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In The News
Agriculture Secretary Announces $224 Million for Hazardous Fuels Reduction
In May, Agriculture Secretary Tom Vilsack announced $224 million for 110 hazardous fuels reduction and ecosystem improvement projects funded by the American Recovery and Reinvestment Act (ARRA). The projects are located on forested lands in over 26 states and territories.
"President Obama's efforts will provide for public health and safety by reducing the risk of wildland fire near communities in the wildland urban interface and will restore healthy forests," said Vilsack. "These projects provide benefits to current and future generations, including improved water quality and quantity, healthy forests that provide clean air, and recreation opportunities while reducing wildfire risks."
Through financial assistance and partnership agreements, hazardous fuels activities include reducing the volume of hazardous fuels on Federal forests and grasslands and on lands owned by States, local governments, private organizations, and individual landowners. Ecosystem improvement activities include thinning, removal of competing vegetation, planting native species, and constructing new stream channels and ponds.
For a listing of the hazardous fuels and ecosystem restoration projects, log on to www.usda.gov/wps/portal.
Smith Sentenced for Defrauding Tacoma Lumber Mill
A 24-year-old Puyallup man, Brett Smith, will serve 10 years in prison and be required to pay approximately $2.4 million in restitution to Manke Lumber Co.
Smith was the ringleader of a group who conspired to defraud the Tacoma lumber mill.
The Seattle Times reported that Smith had been a "scaler" -- weighing, measuring, and inspecting logs to determine their value. Using that information, he devised a scheme to falsify paperwork that resulted in checks being sent to co-conspirators for logs that were never delivered to the mill.
"Brett Smith, and several under him, seduced 25 others into lives now marred with criminal records with the lure of easy cash," wrote Assistant U. S. Attorney Arlen Storm in a sentencing memorandum.
President Obama had chosen Home Lee Wilkes as his choice for the new agriculture undersecretary. When confirmed he would have been the first person without a forest policy background to hold the position.
In early June Wilkes withdrew his nomination explaining that it was a bad time to move his family to Washington. Wilkes has two sons in high school moving his family from Mississippi would have been difficult.
Wilkes has the first black nominee to be appointed to the post and had worked nearly 30 years with the Natural Resources Conservation Services.
Trucking Legislation Introduced
Productivity, safety, and competition in the world of trucking transportation all got a boost this week when Congressman Mike Michaud introduced H.R. 1799, the Safe and Efficient Transportation Act of 2009.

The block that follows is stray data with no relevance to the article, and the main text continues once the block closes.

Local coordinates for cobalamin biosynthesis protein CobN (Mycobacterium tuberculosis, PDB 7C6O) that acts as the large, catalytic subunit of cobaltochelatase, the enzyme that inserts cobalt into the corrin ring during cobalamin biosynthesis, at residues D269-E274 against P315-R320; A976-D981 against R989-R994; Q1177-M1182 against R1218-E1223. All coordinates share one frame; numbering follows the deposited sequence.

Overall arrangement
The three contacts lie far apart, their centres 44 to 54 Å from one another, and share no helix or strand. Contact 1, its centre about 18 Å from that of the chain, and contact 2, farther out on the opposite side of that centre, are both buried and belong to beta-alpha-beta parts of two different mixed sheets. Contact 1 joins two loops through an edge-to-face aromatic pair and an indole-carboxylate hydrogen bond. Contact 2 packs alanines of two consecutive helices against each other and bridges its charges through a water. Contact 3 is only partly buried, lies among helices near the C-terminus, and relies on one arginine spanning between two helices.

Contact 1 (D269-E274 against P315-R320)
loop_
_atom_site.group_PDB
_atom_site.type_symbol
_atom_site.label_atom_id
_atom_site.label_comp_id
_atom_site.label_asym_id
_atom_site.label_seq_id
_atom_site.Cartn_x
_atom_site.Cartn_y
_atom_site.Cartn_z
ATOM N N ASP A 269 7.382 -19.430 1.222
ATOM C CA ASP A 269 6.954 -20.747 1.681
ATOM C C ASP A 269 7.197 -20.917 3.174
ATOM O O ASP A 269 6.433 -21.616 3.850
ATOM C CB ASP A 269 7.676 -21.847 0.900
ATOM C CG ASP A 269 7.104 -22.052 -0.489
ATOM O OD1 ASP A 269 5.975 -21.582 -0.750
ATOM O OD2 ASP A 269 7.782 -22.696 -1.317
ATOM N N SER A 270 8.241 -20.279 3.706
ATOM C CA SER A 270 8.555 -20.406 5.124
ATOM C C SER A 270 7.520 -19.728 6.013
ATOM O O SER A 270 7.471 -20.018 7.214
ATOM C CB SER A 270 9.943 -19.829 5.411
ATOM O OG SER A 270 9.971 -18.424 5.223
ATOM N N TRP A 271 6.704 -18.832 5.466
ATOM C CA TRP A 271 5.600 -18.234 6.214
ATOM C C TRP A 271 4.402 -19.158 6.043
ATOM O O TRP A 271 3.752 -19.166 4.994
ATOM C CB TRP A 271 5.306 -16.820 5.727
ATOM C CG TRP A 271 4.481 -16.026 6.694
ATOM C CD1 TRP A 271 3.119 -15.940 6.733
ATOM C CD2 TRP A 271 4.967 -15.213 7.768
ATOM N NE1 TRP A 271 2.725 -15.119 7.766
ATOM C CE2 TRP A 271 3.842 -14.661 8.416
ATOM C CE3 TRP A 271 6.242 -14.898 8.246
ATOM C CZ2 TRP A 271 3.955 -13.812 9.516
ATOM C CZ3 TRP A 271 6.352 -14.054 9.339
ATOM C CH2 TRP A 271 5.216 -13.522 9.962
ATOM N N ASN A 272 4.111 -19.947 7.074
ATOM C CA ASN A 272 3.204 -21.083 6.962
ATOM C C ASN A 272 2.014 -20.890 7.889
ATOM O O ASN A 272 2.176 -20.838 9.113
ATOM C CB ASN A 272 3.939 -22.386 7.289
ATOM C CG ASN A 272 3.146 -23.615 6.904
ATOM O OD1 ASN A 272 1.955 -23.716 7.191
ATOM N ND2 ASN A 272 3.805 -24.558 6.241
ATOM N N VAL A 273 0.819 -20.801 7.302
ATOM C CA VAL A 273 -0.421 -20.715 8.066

H.R. 1799 would give the option to individual states to increase their allowable weight on a single-trailer truck up to 97,000 pounds on their Interstate highways. These vehicles would be required to add a sixth axle for better braking and handling. Every truck that added the additional axle would be required to pay a higher fee to ensure that this legislation will be a financial net-gain for the federal government.
In a report issued in January of this year, the Wisconsin DOT found that if a proposal similar to Rep. Michaud's bill had been in place in 2006, there would have been 90 fewer heavy truck-related accidents on the highways of Wisconsin.
"This reform is long overdue for forest and agricultural producers," said AgTEC's Richard Lewis. "We need to improve flexibility for haulers of basic raw materials, to pull costs out of the system and to reduce congestion and accident exposures on local roads."
Wood Fiber Costs Fell
North American Wood Fiber Review reported that pulpmills and sawmills took a great deal of market-related downtime in the 4Q/08 and 1Q/09, with no region of North America being immune to the deteriorating markets for most forest products. Market pulp production in North America was 29% lower in December 2008 than in the same month of 2007. The operating rate was a record-low 69% in December, which can be compared to 87% in Europe and 85% worldwide.
Lumber production and residual chip supply were also much lower this winter than last year. In the 4Q/08, lumber production was down 23% in the U.S. compared to the same quarter in 2007. Production continued down in 2009, and sawmills in western U.S. reported 35% lower output in January 2009 than in 2008.
Managing Douglas-Fir Forests for Diversity
A study conducted in southwestern Oregon provides forest managers with information that offers choices when managing land for a variety of objectives, including a high level of wood production, a moderate level of wood production with some wildlife habitat features, or low wood production that provides cover and forage for a wider variety of wildlife species.
Connie Harrington, research forester with the PNW Research Station in Olympia, Wash., and John Tappeiner, an emeritus Oregon State University forestry professor, initiated a study in 1983 in southwestern Oregon on Douglas-fir plantations near Cave Junction and Glendale, Ore.
According to Harrington, they found that "managing stands with moderate hardwood densities enables a stratified structure to develop with conifers and hardwoods occupying dominant and intermediate canopy layers, respectively. Combining high hardwood densities with pre-commercial thinning of Douglas-fir creates a co-dominant stand structure with conifers and hardwoods occupying the same canopy layer. Managers may also want to retain some hardwoods in areas prone to black stain root disease, since the hardwoods may reduce mortality of planted Douglas-fir following thinning."
Read the full report in the April issue of the Canadian Journal of Forestry.